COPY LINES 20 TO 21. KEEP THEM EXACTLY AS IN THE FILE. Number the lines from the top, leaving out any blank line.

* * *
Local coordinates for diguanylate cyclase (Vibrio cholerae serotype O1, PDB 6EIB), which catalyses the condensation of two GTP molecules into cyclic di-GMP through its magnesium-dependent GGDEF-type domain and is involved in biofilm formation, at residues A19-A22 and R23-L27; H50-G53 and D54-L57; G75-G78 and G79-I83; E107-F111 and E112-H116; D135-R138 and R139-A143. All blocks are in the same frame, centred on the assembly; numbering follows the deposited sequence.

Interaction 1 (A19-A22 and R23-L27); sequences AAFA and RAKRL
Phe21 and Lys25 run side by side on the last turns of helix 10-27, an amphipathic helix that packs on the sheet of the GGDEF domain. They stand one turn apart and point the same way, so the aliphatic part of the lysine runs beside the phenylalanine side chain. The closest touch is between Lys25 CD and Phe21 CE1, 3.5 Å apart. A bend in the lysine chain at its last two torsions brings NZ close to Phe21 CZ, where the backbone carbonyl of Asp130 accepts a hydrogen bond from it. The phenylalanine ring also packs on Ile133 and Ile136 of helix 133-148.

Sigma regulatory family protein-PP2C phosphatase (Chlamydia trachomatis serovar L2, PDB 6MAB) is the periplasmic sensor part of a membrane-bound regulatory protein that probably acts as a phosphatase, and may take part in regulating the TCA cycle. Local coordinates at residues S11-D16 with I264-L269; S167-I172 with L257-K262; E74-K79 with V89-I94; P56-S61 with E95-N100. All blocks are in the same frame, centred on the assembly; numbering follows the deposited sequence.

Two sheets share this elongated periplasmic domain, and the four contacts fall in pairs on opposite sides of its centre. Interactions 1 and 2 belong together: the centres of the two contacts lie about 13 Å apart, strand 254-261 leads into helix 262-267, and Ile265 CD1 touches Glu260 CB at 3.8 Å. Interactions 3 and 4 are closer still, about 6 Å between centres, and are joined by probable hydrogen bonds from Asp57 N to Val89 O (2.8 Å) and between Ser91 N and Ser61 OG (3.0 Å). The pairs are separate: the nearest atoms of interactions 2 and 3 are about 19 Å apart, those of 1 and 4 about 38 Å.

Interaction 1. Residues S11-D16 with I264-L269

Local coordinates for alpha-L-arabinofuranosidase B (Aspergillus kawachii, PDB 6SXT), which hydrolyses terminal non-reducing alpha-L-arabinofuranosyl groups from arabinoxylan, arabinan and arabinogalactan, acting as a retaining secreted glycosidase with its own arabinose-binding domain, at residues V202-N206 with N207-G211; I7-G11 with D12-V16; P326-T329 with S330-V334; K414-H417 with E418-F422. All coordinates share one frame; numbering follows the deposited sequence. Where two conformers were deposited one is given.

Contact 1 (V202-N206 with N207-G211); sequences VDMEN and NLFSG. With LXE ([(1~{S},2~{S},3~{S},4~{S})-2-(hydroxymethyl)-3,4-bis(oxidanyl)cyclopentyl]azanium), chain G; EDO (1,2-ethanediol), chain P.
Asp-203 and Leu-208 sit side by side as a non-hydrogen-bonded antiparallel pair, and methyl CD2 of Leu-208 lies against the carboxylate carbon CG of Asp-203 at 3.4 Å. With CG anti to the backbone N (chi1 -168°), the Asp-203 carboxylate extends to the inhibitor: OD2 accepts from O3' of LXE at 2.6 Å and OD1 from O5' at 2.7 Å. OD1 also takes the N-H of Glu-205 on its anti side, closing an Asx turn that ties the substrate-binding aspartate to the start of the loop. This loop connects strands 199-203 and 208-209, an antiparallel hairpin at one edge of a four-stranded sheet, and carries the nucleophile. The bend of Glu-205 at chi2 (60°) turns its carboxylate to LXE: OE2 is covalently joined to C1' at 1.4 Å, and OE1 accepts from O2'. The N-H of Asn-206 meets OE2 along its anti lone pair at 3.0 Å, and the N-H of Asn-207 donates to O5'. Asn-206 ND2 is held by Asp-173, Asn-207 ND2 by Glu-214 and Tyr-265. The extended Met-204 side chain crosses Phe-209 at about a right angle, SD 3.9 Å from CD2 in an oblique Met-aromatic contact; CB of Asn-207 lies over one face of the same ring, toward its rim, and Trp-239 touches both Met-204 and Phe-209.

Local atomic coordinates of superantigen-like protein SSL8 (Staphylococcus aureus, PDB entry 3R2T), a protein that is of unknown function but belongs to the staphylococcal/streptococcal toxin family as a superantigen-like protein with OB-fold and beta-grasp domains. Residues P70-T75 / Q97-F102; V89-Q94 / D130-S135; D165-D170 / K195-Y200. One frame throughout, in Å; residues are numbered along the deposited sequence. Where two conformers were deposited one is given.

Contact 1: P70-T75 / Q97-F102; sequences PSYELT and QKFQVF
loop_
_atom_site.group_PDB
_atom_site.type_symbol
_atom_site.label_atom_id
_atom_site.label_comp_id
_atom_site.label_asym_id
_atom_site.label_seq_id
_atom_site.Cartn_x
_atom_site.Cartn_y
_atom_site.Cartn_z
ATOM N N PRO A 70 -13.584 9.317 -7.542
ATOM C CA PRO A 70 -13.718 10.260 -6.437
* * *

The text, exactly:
_atom_site.Cartn_y
_atom_site.Cartn_z